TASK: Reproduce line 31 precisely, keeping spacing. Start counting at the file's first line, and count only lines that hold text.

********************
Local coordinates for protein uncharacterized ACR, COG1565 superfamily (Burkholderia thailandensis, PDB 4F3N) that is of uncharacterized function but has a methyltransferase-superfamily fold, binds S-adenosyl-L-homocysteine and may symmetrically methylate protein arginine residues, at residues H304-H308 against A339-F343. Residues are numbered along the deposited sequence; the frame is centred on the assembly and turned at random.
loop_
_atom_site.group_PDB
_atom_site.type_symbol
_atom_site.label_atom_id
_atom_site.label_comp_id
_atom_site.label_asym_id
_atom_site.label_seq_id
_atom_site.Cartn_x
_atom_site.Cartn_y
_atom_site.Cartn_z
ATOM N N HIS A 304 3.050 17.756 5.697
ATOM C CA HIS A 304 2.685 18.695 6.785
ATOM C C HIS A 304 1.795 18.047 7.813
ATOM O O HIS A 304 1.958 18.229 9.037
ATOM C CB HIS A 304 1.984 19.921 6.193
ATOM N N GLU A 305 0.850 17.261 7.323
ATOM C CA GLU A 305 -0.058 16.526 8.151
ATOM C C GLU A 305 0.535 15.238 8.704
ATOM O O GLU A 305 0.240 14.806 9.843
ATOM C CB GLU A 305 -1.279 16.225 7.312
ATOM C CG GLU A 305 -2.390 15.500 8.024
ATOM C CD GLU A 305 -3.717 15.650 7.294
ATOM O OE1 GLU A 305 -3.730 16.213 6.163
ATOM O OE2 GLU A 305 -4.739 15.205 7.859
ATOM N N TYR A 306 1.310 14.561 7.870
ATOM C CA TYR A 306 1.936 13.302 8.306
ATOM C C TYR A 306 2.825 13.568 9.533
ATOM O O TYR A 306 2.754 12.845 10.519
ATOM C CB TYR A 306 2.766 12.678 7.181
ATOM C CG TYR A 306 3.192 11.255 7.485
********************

ATOM C CG TYR A 306 3.192 11.255 7.485